§107 (1) The Approach of Article 8

Paragraph (1) is built on the "subjective" approach: Interpretation is to be based on a speaker’s "intent"—but only "where the other party knew or could not have been unaware" of the intent. However, because of the practical barriers to proving identity between the intent of the two parties (particularly when they are involved in a controversy) most problems of interpretation will be governed by paragraph (2) which follows the "objective" approach: Statements by a speaker (Party A) "are to be interpreted according to the understanding that a reasonable person of the same kind as the other party " (Party B) " would have had in the same circumstances."

FR. CA Grenoble, RG/3275, 22 February 1995. SARL Bri. "Bonaventure" v. SPAE. S "could not have been unaware" of B’s intent to resell in France; consequently, S was bound to follow French standards. CLOUT 154, UNILEX D. 1995–7. See: Schlechtriem, Com. (1998) 71–72.

§107.1 (a) Article 8(2) and Protective Legislation

Article 8(2) places the burden on one who prepares a communication or who drafts a contract to communicate clearly to a reasonable person in the same position as the other party. This provision has roots in the classic rule that doubts are to be resolved against the drafter (contra proferentem), but the application of this principle has special significance in international sales. When the parties are based in different language and legal settings, the party who makes a proposal must avoid using expressions that are obscure, or, even worse, are "false friends" (des faux amis) with one "clear" meaning to the one who writes and a different "clear" meaning to the one who reads. These problems, intrinsic to language, rise to a higher power in our area through the use of legal terms with different meanings in different legal cultures ( e.g., "warranty", "condition", "disclaimer", "trust") and mercantile terms with divergent meanings in different areas or settings. CISG 8(2) does not, of course, give binding effect to what the listener or reader (Party B) personally understood but, instead, to the understanding of "a reasonable person of the same kind " as the "other party"—a principle that responds to the fact that only the one who communicates has an opportunity to consider and choose among alternative modes of expression and also takes account of a drafter’s opportunity to hide an unpleasant meaning through "the intellectual superiority of the legal virtuoso".[8][page 118]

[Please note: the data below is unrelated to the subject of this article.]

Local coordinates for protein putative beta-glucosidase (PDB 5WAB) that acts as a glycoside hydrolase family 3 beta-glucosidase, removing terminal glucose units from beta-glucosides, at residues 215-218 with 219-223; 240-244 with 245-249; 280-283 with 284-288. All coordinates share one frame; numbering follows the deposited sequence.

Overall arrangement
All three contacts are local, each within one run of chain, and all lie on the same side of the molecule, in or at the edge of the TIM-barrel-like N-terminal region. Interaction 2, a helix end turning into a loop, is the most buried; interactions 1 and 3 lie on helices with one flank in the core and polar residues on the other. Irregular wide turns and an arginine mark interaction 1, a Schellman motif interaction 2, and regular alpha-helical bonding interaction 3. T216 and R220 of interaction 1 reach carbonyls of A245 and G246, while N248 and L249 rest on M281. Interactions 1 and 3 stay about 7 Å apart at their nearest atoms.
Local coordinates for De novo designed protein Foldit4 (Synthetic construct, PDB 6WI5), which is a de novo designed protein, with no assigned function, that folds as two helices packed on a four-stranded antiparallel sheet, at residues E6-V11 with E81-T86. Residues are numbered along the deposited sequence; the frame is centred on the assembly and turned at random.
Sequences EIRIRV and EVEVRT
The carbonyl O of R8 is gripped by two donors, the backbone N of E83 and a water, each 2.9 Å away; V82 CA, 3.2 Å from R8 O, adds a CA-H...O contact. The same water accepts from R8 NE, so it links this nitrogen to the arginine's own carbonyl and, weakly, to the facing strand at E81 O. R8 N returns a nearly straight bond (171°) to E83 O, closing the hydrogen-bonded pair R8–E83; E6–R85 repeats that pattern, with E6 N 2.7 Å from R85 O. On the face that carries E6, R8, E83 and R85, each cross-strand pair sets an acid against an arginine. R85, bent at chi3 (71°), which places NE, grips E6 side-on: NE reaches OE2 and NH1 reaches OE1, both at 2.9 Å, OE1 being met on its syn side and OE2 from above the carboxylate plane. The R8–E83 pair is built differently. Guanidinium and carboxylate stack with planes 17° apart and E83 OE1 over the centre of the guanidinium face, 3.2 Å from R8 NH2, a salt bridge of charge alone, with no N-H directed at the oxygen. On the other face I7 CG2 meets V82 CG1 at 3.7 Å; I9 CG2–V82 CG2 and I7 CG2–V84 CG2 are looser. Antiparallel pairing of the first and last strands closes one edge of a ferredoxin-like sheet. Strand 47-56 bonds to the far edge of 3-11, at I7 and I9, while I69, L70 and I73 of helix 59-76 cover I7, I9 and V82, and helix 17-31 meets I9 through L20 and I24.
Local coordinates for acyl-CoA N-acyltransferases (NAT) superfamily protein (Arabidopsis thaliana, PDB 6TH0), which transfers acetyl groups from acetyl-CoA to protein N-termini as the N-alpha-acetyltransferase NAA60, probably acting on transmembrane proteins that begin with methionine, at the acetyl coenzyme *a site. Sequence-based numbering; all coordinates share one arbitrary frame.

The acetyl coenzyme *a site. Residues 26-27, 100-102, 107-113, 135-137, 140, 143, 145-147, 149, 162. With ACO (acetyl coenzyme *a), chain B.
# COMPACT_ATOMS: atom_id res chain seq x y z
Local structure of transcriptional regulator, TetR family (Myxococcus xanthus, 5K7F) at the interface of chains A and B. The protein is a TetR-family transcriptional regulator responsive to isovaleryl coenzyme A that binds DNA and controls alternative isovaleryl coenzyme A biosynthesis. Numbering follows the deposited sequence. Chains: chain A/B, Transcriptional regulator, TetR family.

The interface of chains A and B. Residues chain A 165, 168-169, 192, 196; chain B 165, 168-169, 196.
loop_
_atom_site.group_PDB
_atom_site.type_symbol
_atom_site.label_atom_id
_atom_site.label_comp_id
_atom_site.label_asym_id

Article 8(2) has interesting points of contrast and similarity in relation to various types of domestic protective laws. Some of these laws apply only to sales to consumer as defined in Article 2(a), §50, supra, and consequently are outside the scope of the Convention. However, some protective legislation may overlap with CISG. See §§232, 236, infra. Hence a preliminary analysis of these laws in relation to Article 8(2) can provide helpful background for problems that we shall meet later.

One type of domestic legislation denies effect to contract terms on the ground that they impose excessively harsh consequences even though these contract terms were (or should have been) understood by the other party.[9] Article 8(2) is quite different for it is concerned only with the interpretation of the contract. A second type of domestic law denies full effect to standard terms and form contracts prepared by one party on the ground that the other party may not grasp their full import; this type is closely related to Article 8(2). A third type restricts the effect of standard terms or forms on the ground that their use is so widespread that they deny contractual freedom to the other party. Other laws are difficult to classify for they may reflect concern for both clarity and fairness, or the basis for the law may be unclear.[10]

Determining the basis and impact of these laws is important in deciding whether they are displaced by the Convention. The first and third types, above, do not invade the area of interpretation occupied by Article 8 and are preserved by Article 4 which states that the Convention "is not concerned with: (a) the validity of the contract or of any of its provisions..."[11] The relationship between the second type of domestic law and the Convention will be explored in more detail in discussing Article 35 on conformity of goods to the contract (§§230234, infra ).

The above suggestion that under Article 8(2) ambiguity in a statement [page 119] is to be resolved against the party who formulated this statement has considerable significance in view of the wide disparities between the modes of expression and expectations in the different areas and types of enterprises that may meet in international trade. Although this interpretation of Article 8(2) may be disputed,[12] it will at least be prudent for a party in formulating a proposal or other statement to take care that it not be given a different understanding by (Art. 8(2)) "a reasonable person of the same kind as the other party".